Can the superior reconstruction performance be explained by implicit model averaging when computing the posterior predictive following eq. (7)? In order to address this conjecture, Fig. 2(b) compares the reconstruction accuracies of the posterior predictive compared to the reconstruction based solely on the MAP estimates of each factor. We can see, that posterior averaging plays an important role only in scenarios with high noise levels. The main performance gain, however, is simply due to a more accurate decomposition. In the practically relevant regime of moderate noise levels below , posterior averaging has virtually no impact. We further note in Fig. 2(a), that dbtf features a similar or higher reconstruction accuracy with respect to the noisy training data. This indicates over-fitting and becomes particularly apparent for large noise levels and large tensor ranks. What distinguishes the decompositions of dbtf and TensOrM in this regime? In Fig. 2(c) we show the training performance under random perturbations of the inferred factors for a noise level of and a expected density of 10%. Our method has a lower training accuracy but is more stable towards random perturbations of the parameters whereas the training accuracy of dbtf decreases rapidly. This shows that TensOrM converges to solutions of larger point-wise density in the parameter space that have better generalisation properties. Recently, this phenomenon has been studied in order to improve the generalisation of deep neural networks (Chaudhari et al., 2016). Estimating posterior distributions, Bayesian techniques naturally assign more probability to such solutions.


A notorious challenge for latent variable models is the choice of dimensionality. Previously, Erdos & Miettinen (2013b) have used the Minimum description length (MDL) principle for this task in Boolean Tensor Decomposition. We follow their derivation and compare to two approaches that our Bayesian treatment offers readily. For the Bayesian Occam’s razor, we start our inference procedure with a large latent dimensionality. After convergence of the Markov chain, we remove all latent dimensions that do not contribute to the likelihood. In these dimensions one of the factors is usually all zeros and the other factors are uniformly random. After removal we restart the burn-in procedure and repeat until only contributing dimensions remain. In the second approach, cross validation, we treat 20% of the data as unobserved during training and choose the model dimensionality that achieves the highest posterior predictive accuracy on the held-out data. Results on random matrices for different noise levels are shown in Fig.3, following the previously described simulation procedure. We find that both approaches clearly outperform MDL. In the case of noise-free observations the Bayesian Occam’s razor features virtually perfect accuracy. For the more realistic scenario of moderate noise levels cross validation is superior.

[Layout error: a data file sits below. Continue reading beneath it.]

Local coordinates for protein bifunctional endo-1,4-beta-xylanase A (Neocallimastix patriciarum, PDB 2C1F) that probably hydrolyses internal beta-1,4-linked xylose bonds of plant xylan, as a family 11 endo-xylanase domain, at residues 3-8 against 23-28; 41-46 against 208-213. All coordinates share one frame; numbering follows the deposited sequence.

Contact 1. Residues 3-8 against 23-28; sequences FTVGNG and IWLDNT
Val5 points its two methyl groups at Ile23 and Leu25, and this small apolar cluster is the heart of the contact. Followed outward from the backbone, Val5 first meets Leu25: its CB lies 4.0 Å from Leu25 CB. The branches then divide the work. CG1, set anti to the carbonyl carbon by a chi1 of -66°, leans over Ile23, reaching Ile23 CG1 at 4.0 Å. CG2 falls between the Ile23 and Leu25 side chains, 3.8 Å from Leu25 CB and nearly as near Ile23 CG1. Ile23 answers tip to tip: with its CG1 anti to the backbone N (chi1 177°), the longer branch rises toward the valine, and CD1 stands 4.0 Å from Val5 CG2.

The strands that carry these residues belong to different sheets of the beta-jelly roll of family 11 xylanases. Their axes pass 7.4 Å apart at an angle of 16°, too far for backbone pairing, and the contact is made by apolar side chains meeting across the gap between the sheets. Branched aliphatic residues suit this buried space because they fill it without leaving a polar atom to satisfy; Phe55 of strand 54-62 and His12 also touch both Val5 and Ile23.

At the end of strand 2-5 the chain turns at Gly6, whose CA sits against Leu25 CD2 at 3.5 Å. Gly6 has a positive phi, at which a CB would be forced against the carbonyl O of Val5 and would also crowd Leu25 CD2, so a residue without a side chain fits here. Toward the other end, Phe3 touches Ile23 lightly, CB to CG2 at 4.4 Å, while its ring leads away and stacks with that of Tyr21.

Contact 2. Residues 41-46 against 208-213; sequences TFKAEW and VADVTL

Here we demonstrate the ability of TensOrM to infer meaningful, interpretable representations from real-world 3-way datasets of temporal interaction networks and temporal –relations. With these moderately sized datasets of less than 100,000 data-points, sampling until convergence and drawing 50 samples takes only few seconds on a single core. Eventually, we turn to a large-scale biological example, analysing networks of relative gene-expression in cancer patients with more than 10 billion data points. Here, the inference procedure takes around 10 hours.

(b) Student dynamic seating throughout course – Decomposition of the week-seat-student tensor indicating seating positions for a 9-week university course on Android programming.
(c) Representations of cancer patients – Each column corresponds to one out of approximately 8,000 cancer patients and indicates which of the latent properties of relative expression among approximately 2,000 genes they exhibit. Patients are ordered by type of cancer. See Figure 1 in the Supplementary Material for the corresponding representation from PCA on the continuous expression data, as well as for a legend of the disease types.
Figure 4: Real-world example of factors of TensOrMachine decomposition. Colours indicate posterior means.

Records of contact between pairs of individuals in a university hospital have originally been acquired to investigate transmission routes of infectious diseases (Vanhems et al., 2013). Proximity sensor measurements were taken for 75 individuals in 20 second time windows across 5 days. In order to examine daily patterns, we group the time-points into 13 time-of-day windows. This leaves us with a binary time-adjacency tensor. We compute the decomposition, choosing 8 latent dimensions based on cross-validation as described in Section id1. The predictive accuracy on the held-out test data is approximately . Fig. 4(a) shows posterior means of the time-specific and (one of the two equivalent) individual-specific factor matrices. Individuals are labelled as either administrative staff (ADM), medical doctors (MED), nurses (NUR) or patients (PAT). Using this proximity data alone, we were able to recapitulate information about the work patterns of staff groups. For example, 10am-12pm and 3pm-5pm represent the main morning and afternoon clinic hours when all administrative, medical and nursing staff came into interaction, shown in latent dimensions 1 and 3. Whilst medical doctors are closely interacting throughout typical work hours, 9am-7pm, their network does not include any nurses or patients as found in dimension 0. This can be explained by frequent interaction in the doctor’s room but also hints to a lack of interaction with the nursing staff, a phenomenon frequently discussed in the literature (see e.g. Manias & Street, 2001). 2pm-3pm indicates a period in which nurses and administrative staff are heavily interacting without participation of medical doctors, presumably indicating an afternoon break or daily joint meeting, see latent dimension 3. Nurses, however, were active throughout the day including being the main staffing body at night as dimension 7 shows. In comparison, dbtf finds only 2 latent dimensions (0 and 5 in our analysis).